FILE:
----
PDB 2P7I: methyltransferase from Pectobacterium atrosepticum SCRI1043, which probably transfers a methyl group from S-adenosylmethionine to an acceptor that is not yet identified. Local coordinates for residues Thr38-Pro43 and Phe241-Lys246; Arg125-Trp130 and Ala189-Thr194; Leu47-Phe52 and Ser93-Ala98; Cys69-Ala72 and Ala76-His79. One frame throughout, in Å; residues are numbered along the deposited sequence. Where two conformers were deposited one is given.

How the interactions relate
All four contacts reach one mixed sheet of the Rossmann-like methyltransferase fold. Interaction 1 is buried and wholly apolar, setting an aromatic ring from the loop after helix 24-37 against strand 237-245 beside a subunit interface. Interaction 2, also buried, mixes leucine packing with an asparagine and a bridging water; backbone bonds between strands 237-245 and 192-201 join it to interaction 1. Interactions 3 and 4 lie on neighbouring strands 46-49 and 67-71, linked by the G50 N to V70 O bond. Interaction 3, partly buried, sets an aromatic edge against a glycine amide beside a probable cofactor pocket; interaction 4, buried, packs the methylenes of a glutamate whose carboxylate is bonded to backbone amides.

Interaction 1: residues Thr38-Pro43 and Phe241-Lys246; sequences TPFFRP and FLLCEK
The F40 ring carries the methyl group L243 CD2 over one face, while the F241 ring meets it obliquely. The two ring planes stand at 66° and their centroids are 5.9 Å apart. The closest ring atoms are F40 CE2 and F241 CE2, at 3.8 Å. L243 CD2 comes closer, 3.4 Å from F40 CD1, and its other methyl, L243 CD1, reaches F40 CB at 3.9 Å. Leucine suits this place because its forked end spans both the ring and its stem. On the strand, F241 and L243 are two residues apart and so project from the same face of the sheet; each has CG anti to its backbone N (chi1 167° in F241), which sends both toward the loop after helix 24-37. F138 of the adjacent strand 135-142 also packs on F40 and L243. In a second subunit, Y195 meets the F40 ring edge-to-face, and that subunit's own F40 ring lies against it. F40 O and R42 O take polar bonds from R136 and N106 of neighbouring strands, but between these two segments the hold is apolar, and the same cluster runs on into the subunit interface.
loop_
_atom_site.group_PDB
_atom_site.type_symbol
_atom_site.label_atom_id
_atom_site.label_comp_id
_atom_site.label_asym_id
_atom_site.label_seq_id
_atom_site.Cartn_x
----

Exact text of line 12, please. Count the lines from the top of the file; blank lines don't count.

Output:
_atom_site.label_seq_id